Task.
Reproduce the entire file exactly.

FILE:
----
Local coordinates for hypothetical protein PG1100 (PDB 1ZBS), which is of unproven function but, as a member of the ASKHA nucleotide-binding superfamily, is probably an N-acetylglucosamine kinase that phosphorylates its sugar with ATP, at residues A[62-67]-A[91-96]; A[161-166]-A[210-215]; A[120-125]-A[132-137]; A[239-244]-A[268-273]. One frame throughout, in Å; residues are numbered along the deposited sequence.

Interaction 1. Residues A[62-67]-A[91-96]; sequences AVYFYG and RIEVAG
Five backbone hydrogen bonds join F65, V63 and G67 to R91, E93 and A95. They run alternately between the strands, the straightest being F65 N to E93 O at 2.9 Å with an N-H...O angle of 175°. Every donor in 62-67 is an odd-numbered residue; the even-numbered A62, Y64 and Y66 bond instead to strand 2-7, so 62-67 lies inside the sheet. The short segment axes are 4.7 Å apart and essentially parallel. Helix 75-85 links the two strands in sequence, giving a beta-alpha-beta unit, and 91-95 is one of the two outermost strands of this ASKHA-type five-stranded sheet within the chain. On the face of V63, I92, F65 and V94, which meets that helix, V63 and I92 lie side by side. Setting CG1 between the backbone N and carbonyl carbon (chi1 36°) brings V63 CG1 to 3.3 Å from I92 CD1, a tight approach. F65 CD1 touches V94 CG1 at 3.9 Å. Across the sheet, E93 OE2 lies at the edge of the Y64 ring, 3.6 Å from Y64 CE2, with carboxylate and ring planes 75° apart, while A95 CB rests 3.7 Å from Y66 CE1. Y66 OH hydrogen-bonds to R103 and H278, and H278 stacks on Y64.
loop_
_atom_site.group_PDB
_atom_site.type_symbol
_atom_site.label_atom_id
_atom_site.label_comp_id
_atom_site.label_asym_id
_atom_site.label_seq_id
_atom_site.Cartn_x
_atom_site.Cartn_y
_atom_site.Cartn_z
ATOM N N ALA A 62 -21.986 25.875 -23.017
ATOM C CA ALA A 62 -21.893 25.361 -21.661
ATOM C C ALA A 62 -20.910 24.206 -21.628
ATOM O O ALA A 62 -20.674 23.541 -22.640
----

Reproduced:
Local coordinates for hypothetical protein PG1100 (PDB 1ZBS), which is of unproven function but, as a member of the ASKHA nucleotide-binding superfamily, is probably an N-acetylglucosamine kinase that phosphorylates its sugar with ATP, at residues A[62-67]-A[91-96]; A[161-166]-A[210-215]; A[120-125]-A[132-137]; A[239-244]-A[268-273]. One frame throughout, in Å; residues are numbered along the deposited sequence.

Interaction 1. Residues A[62-67]-A[91-96]; sequences AVYFYG and RIEVAG
Five backbone hydrogen bonds join F65, V63 and G67 to R91, E93 and A95. They run alternately between the strands, the straightest being F65 N to E93 O at 2.9 Å with an N-H...O angle of 175°. Every donor in 62-67 is an odd-numbered residue; the even-numbered A62, Y64 and Y66 bond instead to strand 2-7, so 62-67 lies inside the sheet. The short segment axes are 4.7 Å apart and essentially parallel. Helix 75-85 links the two strands in sequence, giving a beta-alpha-beta unit, and 91-95 is one of the two outermost strands of this ASKHA-type five-stranded sheet within the chain. On the face of V63, I92, F65 and V94, which meets that helix, V63 and I92 lie side by side. Setting CG1 between the backbone N and carbonyl carbon (chi1 36°) brings V63 CG1 to 3.3 Å from I92 CD1, a tight approach. F65 CD1 touches V94 CG1 at 3.9 Å. Across the sheet, E93 OE2 lies at the edge of the Y64 ring, 3.6 Å from Y64 CE2, with carboxylate and ring planes 75° apart, while A95 CB rests 3.7 Å from Y66 CE1. Y66 OH hydrogen-bonds to R103 and H278, and H278 stacks on Y64.
loop_
_atom_site.group_PDB
_atom_site.type_symbol
_atom_site.label_atom_id
_atom_site.label_comp_id
_atom_site.label_asym_id
_atom_site.label_seq_id
_atom_site.Cartn_x
_atom_site.Cartn_y
_atom_site.Cartn_z
ATOM N N ALA A 62 -21.986 25.875 -23.017
ATOM C CA ALA A 62 -21.893 25.361 -21.661
ATOM C C ALA A 62 -20.910 24.206 -21.628
ATOM O O ALA A 62 -20.674 23.541 -22.640